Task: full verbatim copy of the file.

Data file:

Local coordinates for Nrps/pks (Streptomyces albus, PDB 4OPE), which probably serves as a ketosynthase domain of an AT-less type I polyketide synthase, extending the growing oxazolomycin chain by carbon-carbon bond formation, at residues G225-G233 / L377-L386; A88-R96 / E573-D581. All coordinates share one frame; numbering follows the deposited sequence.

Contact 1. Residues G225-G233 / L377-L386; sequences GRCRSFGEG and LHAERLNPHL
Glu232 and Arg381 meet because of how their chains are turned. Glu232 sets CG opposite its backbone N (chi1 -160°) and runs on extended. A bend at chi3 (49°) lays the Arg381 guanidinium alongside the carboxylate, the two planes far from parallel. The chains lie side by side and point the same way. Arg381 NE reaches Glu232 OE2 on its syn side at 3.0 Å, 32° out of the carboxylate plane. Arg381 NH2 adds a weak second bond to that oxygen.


Local coordinates for Nrps/pks (Streptomyces albus, PDB 4OPE), which probably serves as a ketosynthase domain of an AT-less type I polyketide synthase, extending the growing oxazolomycin chain by carbon-carbon bond formation, at residues G225-G233 / L377-L386; A88-R96 / E573-D581. All coordinates share one frame; numbering follows the deposited sequence.

Contact 1. Residues G225-G233 / L377-L386; sequences GRCRSFGEG and LHAERLNPHL
Glu232 and Arg381 meet because of how their chains are turned. Glu232 sets CG opposite its backbone N (chi1 -160°) and runs on extended. A bend at chi3 (49°) lays the Arg381 guanidinium alongside the carboxylate, the two planes far from parallel. The chains lie side by side and point the same way. Arg381 NE reaches Glu232 OE2 on its syn side at 3.0 Å, 32° out of the carboxylate plane. Arg381 NH2 adds a weak second bond to that oxygen.